This week we're reading from Vayikra. The name means "And [God] Called" -- it's the first word of this week's Torah portion, and indeed, the first word of a whole new book of Torah, the book known in Hebrew as Vayikra, known in English as Leviticus.
My first Talmud teacher, Rabbi Judy Abrams z"l, used to say that she loved Leviticus most of all. When I was a new rabbinical student, I struggled with that. Why would one love Leviticus? So many details about offerings, ashes, kidneys -- holy barbecue!
But I've come to see Vayikra / Leviticus in a different light. Vayikra is all about details. Those offerings on the altar were how we used to say Thank You, and Please, and I'm Sorry. They're written down in detail because details are how we show what matters.
My mother, of blessed memory, used to say that we show respect for each other by dressing well. For her, that meant always having manicured nails, always choosing nice jewelry, always wearing lipstick, always a spritz of Bal á Versailles perfume.
For the priests, a few thousand years ago, dressing well meant linen garb embroidered with bells and pomegranates. For our Torah scrolls today, dressing well means a woven mantle depicting words from psalms, and our willow tree and our mountain.
Could we store a Torah scroll in a sack? Sure, if we had to. But we show respect for the scroll, and for its contents, and for God, by dressing the Torah in beautiful garb, down to the carved wooden or filligreed silver yad (hand) hanging from one handle.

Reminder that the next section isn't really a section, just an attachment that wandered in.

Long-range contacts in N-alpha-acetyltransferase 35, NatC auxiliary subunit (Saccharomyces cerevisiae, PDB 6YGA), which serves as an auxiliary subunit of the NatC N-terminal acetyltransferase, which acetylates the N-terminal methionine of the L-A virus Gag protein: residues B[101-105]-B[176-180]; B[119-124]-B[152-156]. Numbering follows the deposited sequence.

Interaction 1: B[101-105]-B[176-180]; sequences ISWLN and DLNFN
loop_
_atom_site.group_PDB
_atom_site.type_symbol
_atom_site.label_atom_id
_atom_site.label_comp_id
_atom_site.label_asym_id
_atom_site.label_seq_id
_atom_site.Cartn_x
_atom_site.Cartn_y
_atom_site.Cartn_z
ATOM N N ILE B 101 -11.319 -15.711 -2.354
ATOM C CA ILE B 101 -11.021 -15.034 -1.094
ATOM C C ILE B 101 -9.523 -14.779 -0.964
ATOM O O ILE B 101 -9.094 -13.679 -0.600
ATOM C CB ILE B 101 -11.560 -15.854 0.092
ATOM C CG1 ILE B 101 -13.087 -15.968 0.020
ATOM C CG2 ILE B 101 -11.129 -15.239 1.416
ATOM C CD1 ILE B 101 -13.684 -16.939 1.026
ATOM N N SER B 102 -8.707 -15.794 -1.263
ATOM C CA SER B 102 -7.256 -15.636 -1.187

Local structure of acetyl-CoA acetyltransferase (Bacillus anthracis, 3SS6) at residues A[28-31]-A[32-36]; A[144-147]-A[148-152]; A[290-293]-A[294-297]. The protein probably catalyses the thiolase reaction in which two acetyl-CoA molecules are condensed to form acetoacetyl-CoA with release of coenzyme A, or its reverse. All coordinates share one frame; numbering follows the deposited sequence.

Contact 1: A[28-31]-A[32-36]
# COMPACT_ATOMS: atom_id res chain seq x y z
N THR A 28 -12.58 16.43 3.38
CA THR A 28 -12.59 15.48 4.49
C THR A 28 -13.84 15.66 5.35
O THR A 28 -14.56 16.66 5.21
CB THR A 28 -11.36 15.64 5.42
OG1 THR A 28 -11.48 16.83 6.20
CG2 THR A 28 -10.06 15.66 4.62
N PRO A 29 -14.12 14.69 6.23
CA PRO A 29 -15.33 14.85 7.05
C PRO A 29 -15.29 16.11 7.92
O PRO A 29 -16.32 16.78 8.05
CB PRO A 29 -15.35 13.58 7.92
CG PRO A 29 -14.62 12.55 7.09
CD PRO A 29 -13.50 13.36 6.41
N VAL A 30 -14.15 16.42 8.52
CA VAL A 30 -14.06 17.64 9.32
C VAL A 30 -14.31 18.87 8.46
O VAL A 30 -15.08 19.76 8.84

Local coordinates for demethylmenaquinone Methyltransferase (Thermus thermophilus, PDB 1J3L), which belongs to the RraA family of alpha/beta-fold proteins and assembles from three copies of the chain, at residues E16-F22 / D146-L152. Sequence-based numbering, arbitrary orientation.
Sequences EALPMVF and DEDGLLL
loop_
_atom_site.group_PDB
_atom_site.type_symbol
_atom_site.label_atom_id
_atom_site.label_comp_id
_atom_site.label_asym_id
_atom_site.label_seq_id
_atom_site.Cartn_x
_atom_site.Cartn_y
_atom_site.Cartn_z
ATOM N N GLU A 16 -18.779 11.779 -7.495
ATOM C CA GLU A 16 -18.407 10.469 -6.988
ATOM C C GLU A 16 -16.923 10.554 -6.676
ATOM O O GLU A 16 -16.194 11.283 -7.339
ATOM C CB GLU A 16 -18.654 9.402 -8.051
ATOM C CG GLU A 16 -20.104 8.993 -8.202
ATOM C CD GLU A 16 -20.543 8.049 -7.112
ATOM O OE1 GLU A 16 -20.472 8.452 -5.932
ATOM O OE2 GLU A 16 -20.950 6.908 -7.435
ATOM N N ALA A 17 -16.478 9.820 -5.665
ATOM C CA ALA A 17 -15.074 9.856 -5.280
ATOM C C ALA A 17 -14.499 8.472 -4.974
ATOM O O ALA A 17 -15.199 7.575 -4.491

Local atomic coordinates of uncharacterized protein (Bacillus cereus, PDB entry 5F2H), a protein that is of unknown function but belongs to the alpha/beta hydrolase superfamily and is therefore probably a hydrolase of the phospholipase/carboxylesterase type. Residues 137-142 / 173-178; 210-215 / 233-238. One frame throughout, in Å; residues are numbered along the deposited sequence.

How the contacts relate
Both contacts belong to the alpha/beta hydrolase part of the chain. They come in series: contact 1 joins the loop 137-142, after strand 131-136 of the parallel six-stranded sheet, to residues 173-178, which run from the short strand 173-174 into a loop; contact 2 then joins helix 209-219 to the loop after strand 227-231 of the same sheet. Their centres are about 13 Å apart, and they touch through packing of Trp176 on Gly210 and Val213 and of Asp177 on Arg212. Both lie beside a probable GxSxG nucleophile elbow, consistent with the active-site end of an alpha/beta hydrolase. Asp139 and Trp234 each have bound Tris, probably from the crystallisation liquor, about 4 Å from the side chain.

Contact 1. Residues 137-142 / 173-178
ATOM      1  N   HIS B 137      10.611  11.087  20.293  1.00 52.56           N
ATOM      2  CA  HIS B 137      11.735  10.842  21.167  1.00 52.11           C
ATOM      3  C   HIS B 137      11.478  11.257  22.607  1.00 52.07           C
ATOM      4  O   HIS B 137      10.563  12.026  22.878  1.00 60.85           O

We used to say Thank You, and Please, and I'm Sorry to God through offering pigeons, or meal offerings, or fat on the altar. Now we use the words of the siddur (prayerbook) and the words of our hearts. And maybe we also use music, or meditation, or tears.
But the details matter. We show respect for the tradition, and for God, and for each other, with our attentiveness to detail. The details of how we pray, or how we dress the Torah, or how we make a practice of reaching out to each other in community.
After my shiva for my mom had concluded, someone asked me why we need ten for a minyan. Why can't we just say the prayers with however many people we have? And indeed, we do say Mourner's Kaddish at my small shul regardless of numbers.
But the tradition says that ten constitutes a symbolic community. Ten is a community that can bear witness to someone's words, and to someone's grief. And in my time of mourning, it mattered to me to respect that tradition -- to honor that detail together.
Because God is in the details -- or can be, if we take the time to look. That's the message I find in Vayikra this year. God is in the details of how we come together, whether for shiva or for a simcha (joyous occasion). God is in the details of ensuring a minyan.
God is in the details of the casserole brought to a mourner's home so they don't have to worry about cooking. God is in the details of my mother's manicure and her jewelry. God is in the details of the offerings that once helped us draw near to the Holy.
May we seek God in the details, and may we find God there, now and always, every day of our lives.